Your Skin Cancer Risk

Here are some surprising clues that could mean that you are more apt to being diagnosed with skin cancer than others…

 

 

 

 

 

 

 

Clue #1:  You wear flip-flops often.  If you wear flip-flops most of the spring and summer, your feet are prone to more sun exposure and sun damage than those who wear socks and shoes.

Clue #2:  You wear baseball hats.  While baseball hats protect your head from sun damage, your ears are constantly exposed and are often overlooked when your skin is checked for signs of skin cancer.

Clue #3:  You are a male.  Whether it’s habits, hormones or genes, or even a combination of these three, men have three times as many squamous cancer cells and twice as many basal cancer cells as women.  Also, white men over the age of 50 have the highest incidence of melanoma.

Clue #4:  You have dark skin.  While skin with more pigment has a natural shield against UV rays, many African-Americans, Hispanics and Asian Indians get a false sense of security and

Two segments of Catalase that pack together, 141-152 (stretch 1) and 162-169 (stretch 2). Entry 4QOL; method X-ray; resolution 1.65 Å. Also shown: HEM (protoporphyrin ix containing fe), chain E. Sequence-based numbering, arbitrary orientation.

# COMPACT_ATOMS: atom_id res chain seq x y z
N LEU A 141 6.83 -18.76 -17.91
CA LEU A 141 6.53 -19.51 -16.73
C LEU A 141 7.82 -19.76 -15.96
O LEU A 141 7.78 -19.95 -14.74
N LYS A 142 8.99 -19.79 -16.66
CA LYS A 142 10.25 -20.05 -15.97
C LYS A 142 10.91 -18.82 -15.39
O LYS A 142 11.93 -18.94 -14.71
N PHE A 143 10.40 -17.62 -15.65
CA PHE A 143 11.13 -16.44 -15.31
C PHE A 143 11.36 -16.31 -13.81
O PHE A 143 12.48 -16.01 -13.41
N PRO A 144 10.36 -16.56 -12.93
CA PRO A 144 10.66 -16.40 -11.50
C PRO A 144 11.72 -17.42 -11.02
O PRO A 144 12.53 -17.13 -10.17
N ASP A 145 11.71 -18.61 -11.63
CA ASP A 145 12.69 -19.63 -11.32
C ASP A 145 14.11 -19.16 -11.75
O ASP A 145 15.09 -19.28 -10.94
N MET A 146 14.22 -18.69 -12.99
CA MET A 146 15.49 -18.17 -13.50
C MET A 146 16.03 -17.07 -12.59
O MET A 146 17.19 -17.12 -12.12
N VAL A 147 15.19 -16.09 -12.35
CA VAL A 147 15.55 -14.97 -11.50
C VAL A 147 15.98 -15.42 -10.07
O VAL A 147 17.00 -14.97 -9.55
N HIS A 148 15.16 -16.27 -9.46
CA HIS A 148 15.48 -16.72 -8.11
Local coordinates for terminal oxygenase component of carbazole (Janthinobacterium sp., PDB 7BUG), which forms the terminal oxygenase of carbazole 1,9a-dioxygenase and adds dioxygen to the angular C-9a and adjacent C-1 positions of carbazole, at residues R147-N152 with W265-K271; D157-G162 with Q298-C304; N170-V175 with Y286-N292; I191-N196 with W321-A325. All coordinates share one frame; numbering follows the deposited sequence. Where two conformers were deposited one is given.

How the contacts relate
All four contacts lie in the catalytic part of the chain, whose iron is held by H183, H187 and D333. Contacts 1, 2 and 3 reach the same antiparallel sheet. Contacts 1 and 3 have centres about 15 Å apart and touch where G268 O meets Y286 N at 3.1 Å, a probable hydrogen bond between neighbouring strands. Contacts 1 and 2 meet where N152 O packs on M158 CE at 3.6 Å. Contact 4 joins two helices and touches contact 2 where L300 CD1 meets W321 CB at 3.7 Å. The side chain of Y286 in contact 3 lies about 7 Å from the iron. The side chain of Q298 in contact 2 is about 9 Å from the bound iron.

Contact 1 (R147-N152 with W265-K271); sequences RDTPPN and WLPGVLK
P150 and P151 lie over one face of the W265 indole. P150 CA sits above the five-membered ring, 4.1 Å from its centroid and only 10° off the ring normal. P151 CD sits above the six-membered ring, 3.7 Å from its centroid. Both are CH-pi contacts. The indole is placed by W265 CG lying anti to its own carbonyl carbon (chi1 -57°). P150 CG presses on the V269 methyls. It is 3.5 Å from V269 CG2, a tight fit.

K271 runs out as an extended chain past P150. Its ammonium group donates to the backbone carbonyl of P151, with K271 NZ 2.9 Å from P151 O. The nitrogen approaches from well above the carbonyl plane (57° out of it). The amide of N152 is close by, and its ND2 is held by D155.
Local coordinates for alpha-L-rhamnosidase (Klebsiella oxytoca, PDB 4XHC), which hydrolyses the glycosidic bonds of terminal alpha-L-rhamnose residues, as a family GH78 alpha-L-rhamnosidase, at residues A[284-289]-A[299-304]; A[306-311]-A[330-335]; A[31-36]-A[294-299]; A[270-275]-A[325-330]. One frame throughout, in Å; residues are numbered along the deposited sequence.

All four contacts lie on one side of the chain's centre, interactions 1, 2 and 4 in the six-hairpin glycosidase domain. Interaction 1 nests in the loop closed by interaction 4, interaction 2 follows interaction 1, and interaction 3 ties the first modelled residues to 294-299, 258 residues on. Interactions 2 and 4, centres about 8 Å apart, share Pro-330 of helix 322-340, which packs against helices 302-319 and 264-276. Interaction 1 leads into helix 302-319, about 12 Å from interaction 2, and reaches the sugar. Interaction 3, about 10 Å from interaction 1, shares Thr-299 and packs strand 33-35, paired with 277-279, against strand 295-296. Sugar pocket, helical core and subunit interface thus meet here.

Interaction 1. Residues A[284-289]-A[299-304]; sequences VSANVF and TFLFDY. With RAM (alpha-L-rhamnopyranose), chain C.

typically do not pay much attention to protecting their skin from these harmful rays.  Skin cancer is also detected much later in dark skinned people, therefore making it harder to treat.

Clue #5:  You live in the South or in the Mountains.  Rates of skin cancer are obviously higher in places that receive more sunlight, like in the South or in the Mountains.  Altitude is also a factor as UV radiation increases about 4 to 5 percent for every 1,000 feet above sea level.

Clue #6: You are a runner, cyclist or swimmer.  The more miles men and women run the greater their chance of acquiring skin cancer.  The same goes for swimmers and cyclists who spend countless hours out in the climate.

Clue #7:  You have a lot of moles.  The average Caucasian has 30 moles – relatively round spots that are brown, red or pink.  But the moles that are asymmetrical, with raggedy borders, discoloration or changing size, are the ones that are more likely to develop into melanoma.  People over the age of 20 with more than 100 moles or people under the age of 20 with more than 50 moles are also at risk.

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